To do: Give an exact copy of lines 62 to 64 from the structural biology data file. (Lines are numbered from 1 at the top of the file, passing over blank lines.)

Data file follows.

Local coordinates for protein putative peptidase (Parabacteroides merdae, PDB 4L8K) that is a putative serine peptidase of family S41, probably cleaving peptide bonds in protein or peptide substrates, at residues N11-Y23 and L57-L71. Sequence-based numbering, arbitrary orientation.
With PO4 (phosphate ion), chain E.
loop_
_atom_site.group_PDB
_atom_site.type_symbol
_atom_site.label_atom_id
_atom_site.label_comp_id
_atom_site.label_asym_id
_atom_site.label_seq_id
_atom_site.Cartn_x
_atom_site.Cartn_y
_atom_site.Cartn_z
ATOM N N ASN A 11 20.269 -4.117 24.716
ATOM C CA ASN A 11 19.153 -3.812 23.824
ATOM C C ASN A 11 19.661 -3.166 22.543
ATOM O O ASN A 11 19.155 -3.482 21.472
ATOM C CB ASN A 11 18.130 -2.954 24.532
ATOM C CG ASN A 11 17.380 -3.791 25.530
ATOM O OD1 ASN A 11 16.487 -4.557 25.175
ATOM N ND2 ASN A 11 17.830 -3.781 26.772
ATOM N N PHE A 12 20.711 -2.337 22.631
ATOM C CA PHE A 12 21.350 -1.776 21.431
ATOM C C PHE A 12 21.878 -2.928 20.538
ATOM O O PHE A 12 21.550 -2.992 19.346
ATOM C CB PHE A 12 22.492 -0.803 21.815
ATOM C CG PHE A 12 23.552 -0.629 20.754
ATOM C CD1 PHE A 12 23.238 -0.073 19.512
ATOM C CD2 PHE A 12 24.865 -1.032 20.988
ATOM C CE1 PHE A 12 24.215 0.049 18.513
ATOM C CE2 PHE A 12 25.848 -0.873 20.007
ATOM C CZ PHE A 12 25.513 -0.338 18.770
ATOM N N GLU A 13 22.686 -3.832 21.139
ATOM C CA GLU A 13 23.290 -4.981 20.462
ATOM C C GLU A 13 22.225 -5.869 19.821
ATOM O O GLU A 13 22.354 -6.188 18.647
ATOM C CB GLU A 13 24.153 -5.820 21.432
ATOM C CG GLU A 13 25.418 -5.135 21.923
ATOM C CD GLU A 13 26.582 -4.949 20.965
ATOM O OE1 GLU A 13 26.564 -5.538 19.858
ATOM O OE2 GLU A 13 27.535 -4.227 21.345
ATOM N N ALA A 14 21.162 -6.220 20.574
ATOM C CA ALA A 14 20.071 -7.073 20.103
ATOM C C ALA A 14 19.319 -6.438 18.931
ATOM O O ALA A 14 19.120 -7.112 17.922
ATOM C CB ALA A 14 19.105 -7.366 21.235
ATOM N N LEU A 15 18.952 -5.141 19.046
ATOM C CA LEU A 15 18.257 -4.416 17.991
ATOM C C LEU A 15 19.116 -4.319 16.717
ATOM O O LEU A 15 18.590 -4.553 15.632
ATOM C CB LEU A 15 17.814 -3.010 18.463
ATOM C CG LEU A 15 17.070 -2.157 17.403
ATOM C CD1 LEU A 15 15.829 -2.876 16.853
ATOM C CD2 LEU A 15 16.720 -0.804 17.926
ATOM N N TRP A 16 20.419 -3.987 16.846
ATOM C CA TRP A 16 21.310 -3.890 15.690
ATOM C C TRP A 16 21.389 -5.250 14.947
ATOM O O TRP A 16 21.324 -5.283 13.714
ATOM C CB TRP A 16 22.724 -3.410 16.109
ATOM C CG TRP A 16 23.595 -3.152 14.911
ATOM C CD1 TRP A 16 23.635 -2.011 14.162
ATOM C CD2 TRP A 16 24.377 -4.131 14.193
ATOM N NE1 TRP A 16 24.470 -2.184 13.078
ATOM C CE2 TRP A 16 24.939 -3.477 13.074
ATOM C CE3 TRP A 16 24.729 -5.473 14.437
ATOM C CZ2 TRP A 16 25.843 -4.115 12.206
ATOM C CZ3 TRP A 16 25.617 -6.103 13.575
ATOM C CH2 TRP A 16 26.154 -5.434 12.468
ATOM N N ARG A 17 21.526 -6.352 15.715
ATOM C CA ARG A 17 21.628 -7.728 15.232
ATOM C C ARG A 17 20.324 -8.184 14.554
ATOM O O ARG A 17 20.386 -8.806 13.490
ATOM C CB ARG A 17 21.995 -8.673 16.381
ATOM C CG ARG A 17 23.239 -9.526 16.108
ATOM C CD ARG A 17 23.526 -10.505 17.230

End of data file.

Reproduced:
ATOM N NE1 TRP A 16 24.470 -2.184 13.078
ATOM C CE2 TRP A 16 24.939 -3.477 13.074
ATOM C CE3 TRP A 16 24.729 -5.473 14.437